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Tube feeding: a dietitian's perspective

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Helping healthcare professionals improve patients' quality of life is one of the most rewarding aspects of Sharan Saduera's job.

Sharan, a qualified dietitian, talks about her work in Nestlé Health Science and her area of expertise, tube feeding.

I trained as a dietitian 16 years ago and worked for the NHS in both a hospital and the community for six of those years. I also worked as a Home Enteral Feeding (HEF) dietitian, where all the patients on my caseload would have a feeding tube to help provide their nutrition and hydration.

Tube feeding (also known as enteral nutrition) is where patients get their nutrition through a small plastic feeding tube which enters via the nose and into the stomach, or directly into the stomach. This may be their sole source of nutrition, or some might continue eating small amounts orally.

I specialise in gastrointestinal disease, which means helping patients to manage their conditions, whether that’s inflammatory bowel disease such as Crohn’s disease or Ulcerative Colitis. For example, an entirely liquid diet for Crohn's patients may alleviate a lot of the symptoms they are experiencing, either in the short or long term.

My job now as a medical affairs manager at Nestlé Health Science means speaking peer to peer with my dietetic colleagues in the NHS about the choices made when managing their patient's condition, often relating to Nestlé Health Science products. It can be so rewarding to hear how a change in feeding regimens can help a patient improve.

Clinical trials are set up with healthcare professionals, mainly dietitians, in the NHS to gather data and case studies around our products, in order to help share best practice with other healthcare professionals.

One of the areas we've been working on is blended diets. This is where people incorporate food into their feeding regimen - either by blending meals and administering through their tube or doing this alongside their formula - this is also known as 'bridge feeding'. Some patients, understandably, miss drinking tea or having their favourite foods or treats, so this can be a way to still enjoy them. Although food can be blended, there can sometimes be issues with tube blockages, which would mean a trip back into hospital, so it can be tricky to manage.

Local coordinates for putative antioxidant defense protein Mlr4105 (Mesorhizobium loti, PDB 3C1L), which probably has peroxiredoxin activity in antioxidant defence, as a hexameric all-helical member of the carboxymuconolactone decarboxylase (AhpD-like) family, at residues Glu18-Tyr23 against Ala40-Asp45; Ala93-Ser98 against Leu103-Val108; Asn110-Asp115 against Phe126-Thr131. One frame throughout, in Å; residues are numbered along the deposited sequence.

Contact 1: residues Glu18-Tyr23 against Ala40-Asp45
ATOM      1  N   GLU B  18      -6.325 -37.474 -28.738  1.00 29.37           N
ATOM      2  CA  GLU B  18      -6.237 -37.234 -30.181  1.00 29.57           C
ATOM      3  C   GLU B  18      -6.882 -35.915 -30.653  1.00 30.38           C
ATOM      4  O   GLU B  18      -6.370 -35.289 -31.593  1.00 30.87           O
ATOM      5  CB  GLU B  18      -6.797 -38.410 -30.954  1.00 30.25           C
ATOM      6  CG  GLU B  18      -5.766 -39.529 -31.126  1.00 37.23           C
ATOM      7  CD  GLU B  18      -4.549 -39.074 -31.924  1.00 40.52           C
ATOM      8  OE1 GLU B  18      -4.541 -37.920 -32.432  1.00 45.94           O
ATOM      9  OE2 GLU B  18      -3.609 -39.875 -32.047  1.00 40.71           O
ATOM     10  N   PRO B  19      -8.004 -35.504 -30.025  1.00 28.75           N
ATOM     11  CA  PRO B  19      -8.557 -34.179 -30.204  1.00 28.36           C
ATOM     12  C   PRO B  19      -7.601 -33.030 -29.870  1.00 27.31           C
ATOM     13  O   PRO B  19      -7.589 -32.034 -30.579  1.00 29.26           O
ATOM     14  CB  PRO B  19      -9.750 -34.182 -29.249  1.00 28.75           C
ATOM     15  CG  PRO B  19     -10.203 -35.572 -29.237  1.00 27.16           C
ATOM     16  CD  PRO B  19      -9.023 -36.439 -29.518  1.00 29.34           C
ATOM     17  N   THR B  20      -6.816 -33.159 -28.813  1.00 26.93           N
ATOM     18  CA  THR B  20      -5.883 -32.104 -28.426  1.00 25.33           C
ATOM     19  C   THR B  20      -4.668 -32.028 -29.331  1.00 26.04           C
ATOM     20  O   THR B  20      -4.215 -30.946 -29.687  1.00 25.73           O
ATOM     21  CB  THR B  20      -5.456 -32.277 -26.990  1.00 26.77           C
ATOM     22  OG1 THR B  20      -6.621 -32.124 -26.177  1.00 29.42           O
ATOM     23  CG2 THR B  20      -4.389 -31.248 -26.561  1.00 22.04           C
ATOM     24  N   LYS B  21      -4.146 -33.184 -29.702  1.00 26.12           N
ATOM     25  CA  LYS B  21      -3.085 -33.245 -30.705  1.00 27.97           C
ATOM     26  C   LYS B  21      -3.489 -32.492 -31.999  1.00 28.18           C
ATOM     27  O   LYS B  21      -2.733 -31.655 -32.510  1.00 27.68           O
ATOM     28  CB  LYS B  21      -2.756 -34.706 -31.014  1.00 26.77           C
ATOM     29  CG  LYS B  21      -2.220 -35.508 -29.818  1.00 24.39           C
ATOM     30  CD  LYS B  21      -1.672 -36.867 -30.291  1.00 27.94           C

A recent study in children using a tube feed containing food-derived ingredients showed improvements in weight and gastrointestinal symptoms (vomiting, reflux, diarrhoea and constipation). Seeing the impact and improvements these changes in the diet can have on a patient's quality of life is what motivates me.

Dietitians always want something new; they want to keep up to date. They are continually helping us to improve our products and services by taking part in research with us and sharing their expertise - we're so grateful to them.

After all, dietitians want a solution for their patients, they want to make sure symptoms are reduced - that's the end goal. To see this happen is what makes us all, as dietitians, really happy.

I've seen the huge difference Nestlé Health Science is making, really improving the quality of life for patients, which makes me so proud.

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Five things to know about tube feeding

  1. Tube feed formulas are a liquid that contains the energy, protein, vitamins and minerals, with or without fibre, required by the patient to meet their daily needs.
  2. Feeds are administered via a small plastic tube which passes either through the nose down into the stomach (nasogastric tube) or directly into the stomach via a PEG tub (Percutaneous endoscopic gastrostomy tubes).
  3. Tube feeds can be used on a short or long-term basis.
  4. Tube feeding can support babies and children, right through to older people in care homes who have a range of conditions such as a stroke which causes swallowing problems, to those with head and neck cancer.
  5. Although primarily tube fed, some people might still be able to have a little food and drink orally too.